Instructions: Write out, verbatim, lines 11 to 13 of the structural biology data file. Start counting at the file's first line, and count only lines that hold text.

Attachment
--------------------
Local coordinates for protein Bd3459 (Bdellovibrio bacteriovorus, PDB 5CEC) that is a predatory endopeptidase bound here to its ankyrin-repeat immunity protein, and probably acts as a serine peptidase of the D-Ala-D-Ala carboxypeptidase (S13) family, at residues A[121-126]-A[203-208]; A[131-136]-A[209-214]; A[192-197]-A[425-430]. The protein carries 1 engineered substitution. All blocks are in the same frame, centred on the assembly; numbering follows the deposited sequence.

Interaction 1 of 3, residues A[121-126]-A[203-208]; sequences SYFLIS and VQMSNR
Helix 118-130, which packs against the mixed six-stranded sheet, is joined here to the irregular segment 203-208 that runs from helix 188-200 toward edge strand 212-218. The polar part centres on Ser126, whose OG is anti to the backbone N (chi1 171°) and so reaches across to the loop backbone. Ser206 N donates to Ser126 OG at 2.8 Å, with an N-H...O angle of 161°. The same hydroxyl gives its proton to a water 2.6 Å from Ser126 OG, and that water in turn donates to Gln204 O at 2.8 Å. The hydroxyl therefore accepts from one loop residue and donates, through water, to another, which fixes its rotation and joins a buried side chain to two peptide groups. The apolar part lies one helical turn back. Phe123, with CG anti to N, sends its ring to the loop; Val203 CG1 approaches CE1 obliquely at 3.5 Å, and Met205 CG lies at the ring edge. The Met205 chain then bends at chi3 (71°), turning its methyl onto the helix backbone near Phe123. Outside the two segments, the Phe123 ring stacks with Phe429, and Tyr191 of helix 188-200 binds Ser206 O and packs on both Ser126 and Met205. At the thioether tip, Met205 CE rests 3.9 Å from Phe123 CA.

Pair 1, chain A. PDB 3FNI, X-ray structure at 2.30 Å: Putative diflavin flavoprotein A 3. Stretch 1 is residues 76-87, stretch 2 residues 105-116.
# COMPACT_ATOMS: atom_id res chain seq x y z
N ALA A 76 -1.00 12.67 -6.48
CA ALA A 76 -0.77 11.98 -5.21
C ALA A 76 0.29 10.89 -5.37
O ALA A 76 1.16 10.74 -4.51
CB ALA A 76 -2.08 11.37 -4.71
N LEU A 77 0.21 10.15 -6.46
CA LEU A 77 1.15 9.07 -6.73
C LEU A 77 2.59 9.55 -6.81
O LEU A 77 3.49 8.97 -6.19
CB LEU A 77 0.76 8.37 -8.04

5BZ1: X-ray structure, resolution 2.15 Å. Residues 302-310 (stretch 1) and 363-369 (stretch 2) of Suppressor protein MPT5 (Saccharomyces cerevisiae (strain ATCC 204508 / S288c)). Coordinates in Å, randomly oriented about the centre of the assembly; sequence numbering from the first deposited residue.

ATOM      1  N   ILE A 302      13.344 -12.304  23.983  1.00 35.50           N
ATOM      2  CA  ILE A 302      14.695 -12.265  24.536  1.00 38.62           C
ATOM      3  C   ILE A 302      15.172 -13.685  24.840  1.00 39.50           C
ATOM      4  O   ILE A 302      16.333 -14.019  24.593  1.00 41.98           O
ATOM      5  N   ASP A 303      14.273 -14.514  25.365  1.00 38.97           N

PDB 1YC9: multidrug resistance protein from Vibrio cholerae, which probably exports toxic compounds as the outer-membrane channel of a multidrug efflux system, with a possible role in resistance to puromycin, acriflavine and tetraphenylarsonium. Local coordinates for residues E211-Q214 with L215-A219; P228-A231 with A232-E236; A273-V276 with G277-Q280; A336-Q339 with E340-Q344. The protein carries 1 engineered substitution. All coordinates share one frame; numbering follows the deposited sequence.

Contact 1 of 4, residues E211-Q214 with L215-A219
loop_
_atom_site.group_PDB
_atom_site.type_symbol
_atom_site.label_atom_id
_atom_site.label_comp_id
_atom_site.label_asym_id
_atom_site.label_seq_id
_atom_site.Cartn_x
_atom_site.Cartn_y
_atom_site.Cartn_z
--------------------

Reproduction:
N LEU A 77 0.21 10.15 -6.46
CA LEU A 77 1.15 9.07 -6.73
C LEU A 77 2.59 9.55 -6.81